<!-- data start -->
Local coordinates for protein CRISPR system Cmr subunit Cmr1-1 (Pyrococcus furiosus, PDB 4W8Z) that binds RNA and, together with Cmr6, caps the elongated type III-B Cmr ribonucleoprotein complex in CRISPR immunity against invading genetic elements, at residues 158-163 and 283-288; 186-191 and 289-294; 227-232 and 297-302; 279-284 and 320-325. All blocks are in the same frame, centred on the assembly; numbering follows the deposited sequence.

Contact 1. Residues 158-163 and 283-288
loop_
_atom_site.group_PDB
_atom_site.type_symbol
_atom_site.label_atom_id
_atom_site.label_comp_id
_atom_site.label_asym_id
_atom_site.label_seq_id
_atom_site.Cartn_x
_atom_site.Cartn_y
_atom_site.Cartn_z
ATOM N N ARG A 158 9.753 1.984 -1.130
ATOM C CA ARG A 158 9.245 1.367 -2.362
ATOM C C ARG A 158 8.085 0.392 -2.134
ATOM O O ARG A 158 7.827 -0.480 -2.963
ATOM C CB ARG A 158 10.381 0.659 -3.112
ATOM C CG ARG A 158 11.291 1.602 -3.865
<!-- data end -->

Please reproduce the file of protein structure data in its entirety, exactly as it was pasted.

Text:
Local coordinates for protein CRISPR system Cmr subunit Cmr1-1 (Pyrococcus furiosus, PDB 4W8Z) that binds RNA and, together with Cmr6, caps the elongated type III-B Cmr ribonucleoprotein complex in CRISPR immunity against invading genetic elements, at residues 158-163 and 283-288; 186-191 and 289-294; 227-232 and 297-302; 279-284 and 320-325. All blocks are in the same frame, centred on the assembly; numbering follows the deposited sequence.

Contact 1. Residues 158-163 and 283-288
loop_
_atom_site.group_PDB
_atom_site.type_symbol
_atom_site.label_atom_id
_atom_site.label_comp_id
_atom_site.label_asym_id
_atom_site.label_seq_id
_atom_site.Cartn_x
_atom_site.Cartn_y
_atom_site.Cartn_z
ATOM N N ARG A 158 9.753 1.984 -1.130
ATOM C CA ARG A 158 9.245 1.367 -2.362
ATOM C C ARG A 158 8.085 0.392 -2.134
ATOM O O ARG A 158 7.827 -0.480 -2.963
ATOM C CB ARG A 158 10.381 0.659 -3.112
ATOM C CG ARG A 158 11.291 1.602 -3.865